Wednesday, 12 November 2014

Ardnamurchan, Take Six - 1

From Marc Gerard:

Late September 2014 brought a sixth consecutive annual visit to Ardnamurchan. Recent years had set a pattern for the fortnight’s autumn holiday in the Highlands, the first week on Skye and the second on Ardnamurchan. The Skye week was notable for mild temperatures and calm conditions, albeit with some night-time squalls, and enough days of blue skies or high cloud to make the most of the hills and views. Gratuitous moody Cuillin photo follows:

A slightly lumpy Armadale to Mallaig crossing, resulting in the usual chorus of alarms from cars onboard the ferry, delivered us back to the mainland. The drive through Moidart to Salen and then westward further into Ardnamurchan brought us, in contrast to what one gets used to on Skye, into a more naturally wooded landscape with some glorious autumn colours. Arrival at the holiday cottage at Glenborrodale put us in amongst some of that brightly-coloured native woodland in a wonderful, tranquil location on the shoreline of Loch Sunart – this would do very nicely.

Whilst the forecast held the promise of better weather to come, Sunday’s weather was a little gloomy, so the first day’s activities were limited to a short wander through the land surrounding the cottage followed by settling down in front of the goggle-box to watch the very satisfactory conclusion of the Ryder Cup…with a bottle of Talisker to help ease us through.

Monday, and the better weather had well and truly arrived. The view from the cottage across Loch Sunart showed the morning mist lifting nicely off the hills of Morvern into a blue sky – Objective, Ben Hiant.

As we rounded the bend at the car park above Camas nan Geall the top half of the hill was still in cloud, but it was clearing and by the time we set off from the wind-turbine layby things were looking good. The going was surprisingly dry underfoot and progress was easy, especially with frequent stops to just stand and stare. However, trouble was brewing, and at about the halfway point one of us was in a bit of difficulty (no names, no pack-drill, but it wasn’t me!). After a longish pause at what became known as “crisis corner”, along with a quick rehydrate and the administering of the wonder-drug that is jaffa cakes, normal service was resumed and all suggestions of abandoning the walk were dismissed – the promise of the holiday’s walking lunch of choice at the top (sausage sandwiches with lashing of Daddies sauce…superb!) surely played a part. And boy was it worth it.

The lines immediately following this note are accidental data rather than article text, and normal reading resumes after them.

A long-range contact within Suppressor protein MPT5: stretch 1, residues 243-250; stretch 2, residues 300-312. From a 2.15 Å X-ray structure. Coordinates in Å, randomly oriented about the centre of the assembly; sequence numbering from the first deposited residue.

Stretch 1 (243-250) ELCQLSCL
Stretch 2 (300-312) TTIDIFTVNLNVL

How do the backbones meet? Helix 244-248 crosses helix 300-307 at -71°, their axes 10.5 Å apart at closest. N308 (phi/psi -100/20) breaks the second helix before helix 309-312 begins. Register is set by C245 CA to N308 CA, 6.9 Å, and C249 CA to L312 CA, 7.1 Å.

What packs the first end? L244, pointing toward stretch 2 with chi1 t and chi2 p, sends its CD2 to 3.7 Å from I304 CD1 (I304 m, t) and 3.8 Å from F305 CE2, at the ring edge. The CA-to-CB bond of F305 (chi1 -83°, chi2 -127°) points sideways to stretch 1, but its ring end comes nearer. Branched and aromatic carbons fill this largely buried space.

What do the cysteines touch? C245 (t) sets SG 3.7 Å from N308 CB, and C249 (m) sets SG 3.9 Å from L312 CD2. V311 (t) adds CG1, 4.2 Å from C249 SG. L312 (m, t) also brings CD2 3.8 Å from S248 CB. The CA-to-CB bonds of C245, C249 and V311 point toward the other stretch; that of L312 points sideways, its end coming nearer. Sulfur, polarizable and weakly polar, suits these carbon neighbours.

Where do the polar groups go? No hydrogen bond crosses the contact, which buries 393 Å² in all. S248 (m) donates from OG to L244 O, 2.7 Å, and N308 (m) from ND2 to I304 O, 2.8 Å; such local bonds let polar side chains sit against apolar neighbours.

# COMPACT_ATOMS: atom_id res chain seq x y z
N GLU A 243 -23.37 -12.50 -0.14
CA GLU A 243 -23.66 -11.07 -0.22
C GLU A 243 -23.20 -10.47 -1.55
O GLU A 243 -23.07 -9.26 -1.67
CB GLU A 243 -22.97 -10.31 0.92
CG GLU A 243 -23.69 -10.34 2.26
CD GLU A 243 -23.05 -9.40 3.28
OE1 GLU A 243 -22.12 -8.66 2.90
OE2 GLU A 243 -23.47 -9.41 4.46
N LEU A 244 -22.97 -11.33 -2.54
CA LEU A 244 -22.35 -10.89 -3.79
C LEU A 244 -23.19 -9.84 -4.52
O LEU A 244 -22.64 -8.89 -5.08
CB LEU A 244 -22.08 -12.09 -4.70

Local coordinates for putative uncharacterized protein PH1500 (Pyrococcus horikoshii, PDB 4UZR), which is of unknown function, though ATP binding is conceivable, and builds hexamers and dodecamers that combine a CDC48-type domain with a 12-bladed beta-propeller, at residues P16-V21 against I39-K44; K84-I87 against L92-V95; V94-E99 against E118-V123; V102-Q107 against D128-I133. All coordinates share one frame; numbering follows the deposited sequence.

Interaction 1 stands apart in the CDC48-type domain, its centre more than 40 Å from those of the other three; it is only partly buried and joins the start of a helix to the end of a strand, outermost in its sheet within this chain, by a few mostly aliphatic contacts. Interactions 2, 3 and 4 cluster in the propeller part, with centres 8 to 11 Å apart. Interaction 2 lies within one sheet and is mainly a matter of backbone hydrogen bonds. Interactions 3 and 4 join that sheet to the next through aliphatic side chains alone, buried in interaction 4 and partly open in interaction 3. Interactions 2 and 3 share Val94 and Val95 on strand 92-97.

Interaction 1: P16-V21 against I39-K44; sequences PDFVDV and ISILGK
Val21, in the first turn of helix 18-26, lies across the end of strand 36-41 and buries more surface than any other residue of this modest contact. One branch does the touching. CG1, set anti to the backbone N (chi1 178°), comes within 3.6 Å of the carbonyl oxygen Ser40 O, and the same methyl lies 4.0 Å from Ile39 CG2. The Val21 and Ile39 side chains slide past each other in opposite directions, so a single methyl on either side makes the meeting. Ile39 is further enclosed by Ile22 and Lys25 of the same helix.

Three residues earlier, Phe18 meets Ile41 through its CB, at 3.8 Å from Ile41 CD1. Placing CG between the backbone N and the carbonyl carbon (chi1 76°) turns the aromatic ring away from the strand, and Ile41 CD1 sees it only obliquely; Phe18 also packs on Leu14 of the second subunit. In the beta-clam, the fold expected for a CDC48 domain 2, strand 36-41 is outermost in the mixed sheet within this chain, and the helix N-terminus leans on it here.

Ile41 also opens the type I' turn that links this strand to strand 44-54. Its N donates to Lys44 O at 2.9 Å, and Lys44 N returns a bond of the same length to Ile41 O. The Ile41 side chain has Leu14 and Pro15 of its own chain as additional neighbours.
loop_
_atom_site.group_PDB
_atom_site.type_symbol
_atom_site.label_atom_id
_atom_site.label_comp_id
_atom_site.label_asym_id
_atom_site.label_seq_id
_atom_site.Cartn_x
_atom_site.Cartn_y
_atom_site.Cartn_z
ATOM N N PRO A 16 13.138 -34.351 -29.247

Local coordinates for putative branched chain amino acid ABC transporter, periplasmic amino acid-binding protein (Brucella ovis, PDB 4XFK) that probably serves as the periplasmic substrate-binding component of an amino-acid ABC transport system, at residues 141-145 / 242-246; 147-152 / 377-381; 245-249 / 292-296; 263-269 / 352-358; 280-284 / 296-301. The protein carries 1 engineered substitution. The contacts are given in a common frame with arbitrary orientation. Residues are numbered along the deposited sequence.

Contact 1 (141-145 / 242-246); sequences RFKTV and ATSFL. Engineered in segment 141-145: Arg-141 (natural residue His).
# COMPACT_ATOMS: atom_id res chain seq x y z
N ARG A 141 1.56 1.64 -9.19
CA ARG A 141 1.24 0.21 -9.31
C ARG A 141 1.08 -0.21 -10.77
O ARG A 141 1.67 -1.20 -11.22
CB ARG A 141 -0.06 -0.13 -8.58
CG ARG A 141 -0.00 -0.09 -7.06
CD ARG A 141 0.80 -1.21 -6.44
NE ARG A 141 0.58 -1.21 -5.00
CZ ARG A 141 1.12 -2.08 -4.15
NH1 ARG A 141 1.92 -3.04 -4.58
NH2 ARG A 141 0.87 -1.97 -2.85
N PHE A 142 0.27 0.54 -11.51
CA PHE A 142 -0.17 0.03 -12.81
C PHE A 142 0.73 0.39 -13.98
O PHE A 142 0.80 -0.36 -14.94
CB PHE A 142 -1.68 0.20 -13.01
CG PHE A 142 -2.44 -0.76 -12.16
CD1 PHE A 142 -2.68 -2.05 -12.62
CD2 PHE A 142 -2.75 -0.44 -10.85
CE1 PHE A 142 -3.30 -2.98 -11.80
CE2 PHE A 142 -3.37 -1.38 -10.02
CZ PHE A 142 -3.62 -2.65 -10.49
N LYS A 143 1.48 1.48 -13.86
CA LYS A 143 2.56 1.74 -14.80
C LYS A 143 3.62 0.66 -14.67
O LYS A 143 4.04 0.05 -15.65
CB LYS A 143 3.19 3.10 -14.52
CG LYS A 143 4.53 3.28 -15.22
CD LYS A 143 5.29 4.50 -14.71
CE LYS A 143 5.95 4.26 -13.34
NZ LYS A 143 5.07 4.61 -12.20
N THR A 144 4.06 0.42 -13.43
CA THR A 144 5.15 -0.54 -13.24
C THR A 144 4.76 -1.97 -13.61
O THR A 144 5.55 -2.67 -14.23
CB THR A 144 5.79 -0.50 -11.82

Warm sunshine and air so still that we could hear the engines of a ferry heading south into the top end of the Sound of Mull.

The view over Camas nan Geall, Oronsay and Carna into Loch Teacuis was especially striking.

During the previous week on Skye almost every trip out seemed to bring with it several encounters with large black birds, and here we were seeing and hearing more of the things. Now, they may or may not have actually been ravens, but given the mostly unpleasant folklore and mythology which surrounds these birds I did tend to find each sighting worthy of comment…or concern.

Anyway, after about half an hour we noticed a couple of people wending their way up along the path, so we semi-reluctantly packed up and moved on to let them have the top and the fantastic 360 degree view to themselves. Back to the car and a return to base for beers on the terrace.

The cottage’s visitors’ book made mention of tame red deer and pine martens, and by golly was it all true.

Whilst the red deer fawn was always wary, it eventually became possible to feed its mother out of the hand, with broccoli stalks seemingly being the favoured nibble – although carrots, peanuts, bread and almost any other sort of morsel seemed to be fair game too. The surprise of suddenly noticing the pair standing by the terrace never really faded.

However, it was the pine marten which probably ended up captivating us the most – blackcurrant jam on a bit of log on the picnic table, outside light on, leave the French doors open, wait for darkness to fall, and it’s pine martens a go-go barely four feet away from where you are sitting. Who needs Autumnwatch?! How on Earth the things didn’t end up staggering away half-blinded by the volley of flash-bulbs going off we’ll never know.

Deeper into the night and the roaring of stags became the thing, sometimes sounding like they were very close-by indeed, and the ghostly outline of one strutting around near the cottage certainly grabbed the attention.

Many thanks indeed to Marc for this - part two to follow.

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